ALATI – Ascending the Morning
(33Jazz / Bandcamp. Album review by Jon Turney)
ALATI are a trio brought together by Norwich-based trumpeter Chris Dowding who on this debut release weave some lovely music around poems by the brilliant Alice Oswald.
This is a tricky enterprise. Oswald, much lauded for her eight books and the current Oxford Professor of Poetry, creates work that cries out to be performed, as anyone who has heard her read can attest. She is prone to recite entire books from memory, and the experience is mesmerising. But, as some of the finest English poetry of recent decades, her work stands by itself. Any aural additions must enhance the words without impeding comprehension.
Trickier still, while by no means averse to rhyme, she rarely hews to strict forms. A song-like treatment is possible, but faces moments of awkwardness when the poet makes free with line lengths and breaks. The flexibility of jazz phrasing is most definitely called for.
ALATI’s approach largely succeeds on both counts. The settings are spare, typically offering the words against a backdrop of repeated piano figures from Dave O’Brien, with soft trumpet phrasing added to the texture some of the time. The written words come across beautifully. With one exception, the poems are rendered with crystalline clarity by Brigitte Beraha, probably the ideal performer for this project. She joins the others in gentle improvisations that extend the mood of each piece.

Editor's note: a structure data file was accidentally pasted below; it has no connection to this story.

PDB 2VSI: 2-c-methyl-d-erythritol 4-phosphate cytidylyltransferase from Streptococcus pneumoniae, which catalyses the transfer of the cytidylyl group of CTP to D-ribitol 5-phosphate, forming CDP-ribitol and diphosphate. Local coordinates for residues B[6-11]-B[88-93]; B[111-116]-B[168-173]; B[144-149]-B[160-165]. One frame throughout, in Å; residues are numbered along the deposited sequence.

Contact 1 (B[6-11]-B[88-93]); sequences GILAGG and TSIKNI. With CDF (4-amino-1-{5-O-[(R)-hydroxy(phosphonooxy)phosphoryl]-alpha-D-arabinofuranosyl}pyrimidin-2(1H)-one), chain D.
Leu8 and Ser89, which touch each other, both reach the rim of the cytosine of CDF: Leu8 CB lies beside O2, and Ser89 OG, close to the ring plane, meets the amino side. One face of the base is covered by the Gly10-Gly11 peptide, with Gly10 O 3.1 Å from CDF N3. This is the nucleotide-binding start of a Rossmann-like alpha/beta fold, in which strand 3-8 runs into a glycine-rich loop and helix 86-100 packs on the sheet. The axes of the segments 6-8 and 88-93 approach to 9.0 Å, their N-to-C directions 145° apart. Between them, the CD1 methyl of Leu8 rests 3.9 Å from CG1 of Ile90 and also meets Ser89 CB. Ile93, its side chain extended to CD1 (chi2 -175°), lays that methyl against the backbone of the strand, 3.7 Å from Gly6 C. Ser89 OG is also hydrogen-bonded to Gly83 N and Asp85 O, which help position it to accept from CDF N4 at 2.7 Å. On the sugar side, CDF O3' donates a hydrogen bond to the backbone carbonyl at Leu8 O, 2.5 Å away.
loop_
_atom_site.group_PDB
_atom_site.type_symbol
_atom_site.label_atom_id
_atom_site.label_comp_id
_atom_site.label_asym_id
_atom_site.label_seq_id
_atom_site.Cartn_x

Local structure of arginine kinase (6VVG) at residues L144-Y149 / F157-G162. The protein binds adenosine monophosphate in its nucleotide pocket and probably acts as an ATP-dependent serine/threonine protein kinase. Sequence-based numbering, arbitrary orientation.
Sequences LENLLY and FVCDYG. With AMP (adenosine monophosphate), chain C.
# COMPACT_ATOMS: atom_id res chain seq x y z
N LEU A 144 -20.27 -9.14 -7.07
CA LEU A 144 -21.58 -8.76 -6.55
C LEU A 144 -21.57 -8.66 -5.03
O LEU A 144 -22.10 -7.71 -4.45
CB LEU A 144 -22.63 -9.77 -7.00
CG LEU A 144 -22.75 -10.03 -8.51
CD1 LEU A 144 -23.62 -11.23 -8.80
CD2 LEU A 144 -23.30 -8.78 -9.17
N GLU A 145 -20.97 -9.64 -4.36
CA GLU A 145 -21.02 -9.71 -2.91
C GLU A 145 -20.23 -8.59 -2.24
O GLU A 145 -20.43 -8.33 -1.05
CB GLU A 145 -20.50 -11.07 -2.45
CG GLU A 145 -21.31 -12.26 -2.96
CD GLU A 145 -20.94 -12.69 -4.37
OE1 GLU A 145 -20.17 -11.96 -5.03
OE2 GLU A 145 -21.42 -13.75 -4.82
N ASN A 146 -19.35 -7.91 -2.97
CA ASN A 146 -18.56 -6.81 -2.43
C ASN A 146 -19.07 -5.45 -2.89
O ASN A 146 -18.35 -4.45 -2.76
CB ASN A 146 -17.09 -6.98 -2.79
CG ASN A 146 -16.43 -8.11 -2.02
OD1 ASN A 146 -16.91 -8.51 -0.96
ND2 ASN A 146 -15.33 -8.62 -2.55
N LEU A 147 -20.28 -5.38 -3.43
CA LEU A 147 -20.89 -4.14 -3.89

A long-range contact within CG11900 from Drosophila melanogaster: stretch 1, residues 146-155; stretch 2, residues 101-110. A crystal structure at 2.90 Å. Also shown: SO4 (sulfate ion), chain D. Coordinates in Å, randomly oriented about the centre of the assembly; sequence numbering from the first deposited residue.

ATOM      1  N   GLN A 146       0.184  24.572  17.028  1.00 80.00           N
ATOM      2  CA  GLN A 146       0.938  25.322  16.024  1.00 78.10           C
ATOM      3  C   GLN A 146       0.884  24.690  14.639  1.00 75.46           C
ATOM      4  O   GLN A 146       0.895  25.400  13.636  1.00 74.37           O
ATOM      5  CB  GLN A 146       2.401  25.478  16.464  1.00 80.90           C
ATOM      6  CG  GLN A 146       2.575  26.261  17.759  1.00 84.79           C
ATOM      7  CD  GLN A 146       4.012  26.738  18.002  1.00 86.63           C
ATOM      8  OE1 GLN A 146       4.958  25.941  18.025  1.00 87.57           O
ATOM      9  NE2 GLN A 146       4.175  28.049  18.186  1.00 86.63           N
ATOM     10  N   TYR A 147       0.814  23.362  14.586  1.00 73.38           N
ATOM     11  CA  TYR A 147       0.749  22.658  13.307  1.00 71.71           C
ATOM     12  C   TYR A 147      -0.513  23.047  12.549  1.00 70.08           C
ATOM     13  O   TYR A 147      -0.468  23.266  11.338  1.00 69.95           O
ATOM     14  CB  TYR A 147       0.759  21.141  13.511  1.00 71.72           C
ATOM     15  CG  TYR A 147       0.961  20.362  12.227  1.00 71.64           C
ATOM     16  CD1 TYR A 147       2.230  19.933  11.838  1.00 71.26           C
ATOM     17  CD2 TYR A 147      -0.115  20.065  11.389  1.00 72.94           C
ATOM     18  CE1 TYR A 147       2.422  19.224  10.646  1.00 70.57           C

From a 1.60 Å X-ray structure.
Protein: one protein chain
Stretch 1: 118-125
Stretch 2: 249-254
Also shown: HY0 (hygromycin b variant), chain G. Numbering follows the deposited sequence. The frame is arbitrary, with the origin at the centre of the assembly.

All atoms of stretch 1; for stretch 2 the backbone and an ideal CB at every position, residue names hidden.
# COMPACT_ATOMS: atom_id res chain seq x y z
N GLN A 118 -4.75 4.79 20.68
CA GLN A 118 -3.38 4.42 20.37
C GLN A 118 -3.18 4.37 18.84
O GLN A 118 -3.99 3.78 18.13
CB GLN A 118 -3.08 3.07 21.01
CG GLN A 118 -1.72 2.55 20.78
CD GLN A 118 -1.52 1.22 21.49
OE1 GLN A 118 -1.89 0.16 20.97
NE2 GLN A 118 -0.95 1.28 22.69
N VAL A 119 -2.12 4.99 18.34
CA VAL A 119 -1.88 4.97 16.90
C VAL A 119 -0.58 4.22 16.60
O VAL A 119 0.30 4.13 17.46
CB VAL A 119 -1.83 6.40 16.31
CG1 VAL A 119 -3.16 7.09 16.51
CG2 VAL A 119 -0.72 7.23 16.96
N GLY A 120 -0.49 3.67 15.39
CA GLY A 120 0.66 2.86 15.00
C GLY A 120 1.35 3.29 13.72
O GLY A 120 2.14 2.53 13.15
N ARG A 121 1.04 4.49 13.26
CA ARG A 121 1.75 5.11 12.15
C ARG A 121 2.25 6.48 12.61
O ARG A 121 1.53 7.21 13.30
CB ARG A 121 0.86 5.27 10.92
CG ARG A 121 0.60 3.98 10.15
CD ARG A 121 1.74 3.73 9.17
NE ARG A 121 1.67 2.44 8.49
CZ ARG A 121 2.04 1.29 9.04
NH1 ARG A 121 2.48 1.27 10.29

That mood is fairly even – the selection brings together eight poems from Oswald’s first and third books, involving sea, air, birdsong, and her enduring fascination with water and the movement of water. O’Brien’s insistent figures, which have some of Mal Waldron’s quiet deliberation, pace the poet’s lines but still let them breathe. The poems are rendered as written, with a little judicious repetition, which prompts a looser coda once or twice. The repeats are apt for the work, for a reason the critic Colin Burrow has suggested. Oswald the poet is much possessed by being in time, and the way moments one might want to dwell on are normally lost in the flow. Music, another time-based art, can both reflect that effect, and counteract it to some extent.
As a lover of the poems, I reckon the music draws the listener into a state of mind both can happily inhabit. The whole project is beautifully presented, with a CD from 33Jazz – to be released shortly but currently available on Bandcamp – complemented by a separately published booklet from Singular Publishing in Norwich, together with scores for each poem for anyone who wants to try and create their own musical realisations of Oswald.
Jazz and poetry are both usually minority sports, and a crossover project runs the risk of only appealing to folk who already like both. This promises to be one of the happier examples, that can speak to anyone who is drawn to words or music. Dowding’s sprightly, round-toned trumpet, O’Brien’s well-considered pianism and Beraha’s unignorable voice add up to a generous invitation to enter Oswald’s poetic world. More, please.
ALATI begin a short tour in Ashburton on 15 September, taking in Norwich and Birmingham and ending in London (St Paul’s, Church, Marylebone) on 25 Sep. Tour Dates
Categories: Album review